Our common experience of furniture as New Yorkers usually comes in two forms: 1) the kind you find on the street and hope beyond hope that it isn’t a Trojan Horse of bed bugs lying in wait to seize your apartment; or 2) the kind you get from Ikea, because it’s cheap and easy and they have those meatballs at the store and maybe if your relationship can’t survive a trip through the store it wasn’t destined to last anyway. The second one can either lead to a fun challenge if you like snapping together the adult LEGO set that is Ikea furniture, or can cause lose your mind and start stabbing things with an allen wrench while cursing in Swedish about all the goddamn pieces not fitting together.
Now imagine the fun/horror of trying to assemble that furniture while tripping your face off. That’s the premise of the new web series Hikea created by two Brooklyn-based filmmakers. The show gives willing participants hallucinogens, hands them a box of Ikea furniture to assemble and let’s them have at it. As you can imagine, it takes a lot longer than usual.
“It’s a struggle we all know,” co-creator Alex Taylor told Bushwick Daily. “And many people have probably attempted it under some mild influences like beer or weed. So it seemed naturally relatable to amplify the degree of difficulty with something a little stronger.”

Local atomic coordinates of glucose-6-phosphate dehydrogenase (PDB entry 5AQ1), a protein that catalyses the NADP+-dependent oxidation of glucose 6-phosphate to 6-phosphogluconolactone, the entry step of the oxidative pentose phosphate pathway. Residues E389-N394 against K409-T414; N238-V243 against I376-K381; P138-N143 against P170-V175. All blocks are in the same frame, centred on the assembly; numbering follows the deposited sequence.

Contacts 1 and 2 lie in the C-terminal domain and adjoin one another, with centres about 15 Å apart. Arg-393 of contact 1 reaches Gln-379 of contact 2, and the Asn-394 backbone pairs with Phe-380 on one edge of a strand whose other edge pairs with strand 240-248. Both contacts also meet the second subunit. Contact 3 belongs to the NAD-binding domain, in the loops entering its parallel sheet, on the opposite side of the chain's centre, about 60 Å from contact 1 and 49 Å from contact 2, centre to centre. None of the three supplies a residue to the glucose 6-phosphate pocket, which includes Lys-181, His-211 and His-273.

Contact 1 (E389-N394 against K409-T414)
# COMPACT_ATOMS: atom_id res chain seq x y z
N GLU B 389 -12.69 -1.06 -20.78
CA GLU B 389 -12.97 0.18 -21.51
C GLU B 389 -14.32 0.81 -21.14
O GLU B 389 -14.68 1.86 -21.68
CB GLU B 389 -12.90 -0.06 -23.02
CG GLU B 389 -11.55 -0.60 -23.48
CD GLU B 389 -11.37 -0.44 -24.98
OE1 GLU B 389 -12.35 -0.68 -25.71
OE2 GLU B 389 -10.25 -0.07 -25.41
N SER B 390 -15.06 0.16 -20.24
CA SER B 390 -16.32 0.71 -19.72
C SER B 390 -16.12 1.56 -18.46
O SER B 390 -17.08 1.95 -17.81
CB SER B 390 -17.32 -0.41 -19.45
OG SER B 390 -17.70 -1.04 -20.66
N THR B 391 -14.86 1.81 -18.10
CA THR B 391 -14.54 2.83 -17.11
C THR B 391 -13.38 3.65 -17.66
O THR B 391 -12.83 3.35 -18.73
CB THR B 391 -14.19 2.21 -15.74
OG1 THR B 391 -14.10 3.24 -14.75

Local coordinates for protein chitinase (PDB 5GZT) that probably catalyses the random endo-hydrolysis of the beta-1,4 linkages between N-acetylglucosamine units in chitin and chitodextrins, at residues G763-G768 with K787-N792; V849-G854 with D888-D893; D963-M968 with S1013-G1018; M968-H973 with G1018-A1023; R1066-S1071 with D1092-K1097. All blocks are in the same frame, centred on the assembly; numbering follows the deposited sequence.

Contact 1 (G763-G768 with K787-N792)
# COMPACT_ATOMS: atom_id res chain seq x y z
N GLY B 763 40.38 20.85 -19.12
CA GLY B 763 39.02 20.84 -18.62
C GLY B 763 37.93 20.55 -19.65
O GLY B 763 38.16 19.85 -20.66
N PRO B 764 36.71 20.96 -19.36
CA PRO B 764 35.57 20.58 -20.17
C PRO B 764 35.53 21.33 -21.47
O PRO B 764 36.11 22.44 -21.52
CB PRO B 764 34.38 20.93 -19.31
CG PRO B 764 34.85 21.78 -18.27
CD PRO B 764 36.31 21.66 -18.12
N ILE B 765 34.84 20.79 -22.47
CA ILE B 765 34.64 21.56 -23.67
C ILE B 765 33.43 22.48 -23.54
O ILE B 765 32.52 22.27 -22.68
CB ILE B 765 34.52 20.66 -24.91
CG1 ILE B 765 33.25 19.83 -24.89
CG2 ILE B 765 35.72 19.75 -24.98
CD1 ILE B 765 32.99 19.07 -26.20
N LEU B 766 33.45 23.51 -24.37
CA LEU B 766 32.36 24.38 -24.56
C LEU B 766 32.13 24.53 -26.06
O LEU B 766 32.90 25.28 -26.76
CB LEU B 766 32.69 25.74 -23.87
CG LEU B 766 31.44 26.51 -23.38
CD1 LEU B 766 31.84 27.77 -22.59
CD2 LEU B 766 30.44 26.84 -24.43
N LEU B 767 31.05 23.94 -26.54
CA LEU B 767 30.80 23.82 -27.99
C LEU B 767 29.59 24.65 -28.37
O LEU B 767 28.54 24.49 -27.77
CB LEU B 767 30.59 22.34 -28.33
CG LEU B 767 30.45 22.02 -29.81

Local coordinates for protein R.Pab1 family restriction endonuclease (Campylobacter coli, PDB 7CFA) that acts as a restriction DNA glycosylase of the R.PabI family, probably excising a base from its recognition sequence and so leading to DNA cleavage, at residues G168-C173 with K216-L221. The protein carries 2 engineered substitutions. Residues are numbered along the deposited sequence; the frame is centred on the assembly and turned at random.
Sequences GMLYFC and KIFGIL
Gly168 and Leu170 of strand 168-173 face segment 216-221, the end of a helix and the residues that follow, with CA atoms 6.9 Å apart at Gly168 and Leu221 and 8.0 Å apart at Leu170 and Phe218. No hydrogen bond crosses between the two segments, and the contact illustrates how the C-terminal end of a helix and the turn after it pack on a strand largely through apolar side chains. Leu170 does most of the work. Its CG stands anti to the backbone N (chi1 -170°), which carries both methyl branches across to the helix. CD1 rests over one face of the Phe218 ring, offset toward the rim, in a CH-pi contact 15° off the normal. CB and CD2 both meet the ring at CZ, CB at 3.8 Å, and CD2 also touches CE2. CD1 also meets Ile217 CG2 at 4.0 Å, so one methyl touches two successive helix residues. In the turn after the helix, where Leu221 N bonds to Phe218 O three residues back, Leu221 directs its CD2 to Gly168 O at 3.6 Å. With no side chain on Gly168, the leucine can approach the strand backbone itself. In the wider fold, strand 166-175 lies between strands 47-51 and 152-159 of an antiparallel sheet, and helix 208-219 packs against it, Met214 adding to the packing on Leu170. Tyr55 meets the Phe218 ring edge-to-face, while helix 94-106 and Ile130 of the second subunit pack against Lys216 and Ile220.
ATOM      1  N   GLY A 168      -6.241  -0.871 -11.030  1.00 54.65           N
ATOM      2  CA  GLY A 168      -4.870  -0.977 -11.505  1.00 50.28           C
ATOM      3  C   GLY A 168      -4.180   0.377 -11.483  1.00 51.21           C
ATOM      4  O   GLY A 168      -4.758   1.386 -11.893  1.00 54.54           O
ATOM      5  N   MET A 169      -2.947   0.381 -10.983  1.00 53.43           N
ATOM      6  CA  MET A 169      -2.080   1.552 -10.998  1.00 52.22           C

Hikea, which was co-created by Taylor and Hunter Fine, has released two episodes so far, with a third in the can: but the second one, which showed a guy taking mushrooms, it appears to have been taken down for violating YouTube’s terms of service. Who knew entertaining furniture assembly was against YouTube’s rules?
The subjects are volunteers the filmmakers found through Craigslist who met for the first time for the project. The idea, Taylor told Bushwick Daily, is just to get some more fun happy content out into the world with a conceptual hook we can all relate to.
There is something soothing about watching people on drugs assemble furniture. For one, it gives us all hope that your sober ass should be able to figure this out way easier. But as the video progresses, the characters, deep into their trip and communing with their hair and everything else around them, tap into the zen of building something with your hands, the sense of accomplishment at turning flat cardboard boxes into a three-dimensional, real-world thing. The directions, often maligned for their lack of textual explanations and goofy cartoon character, had your back all along.
Afterwards in the LSD video, the two leave the apartment and play around in a park, something we all deserve after putting together even the simplest Ikea furniture.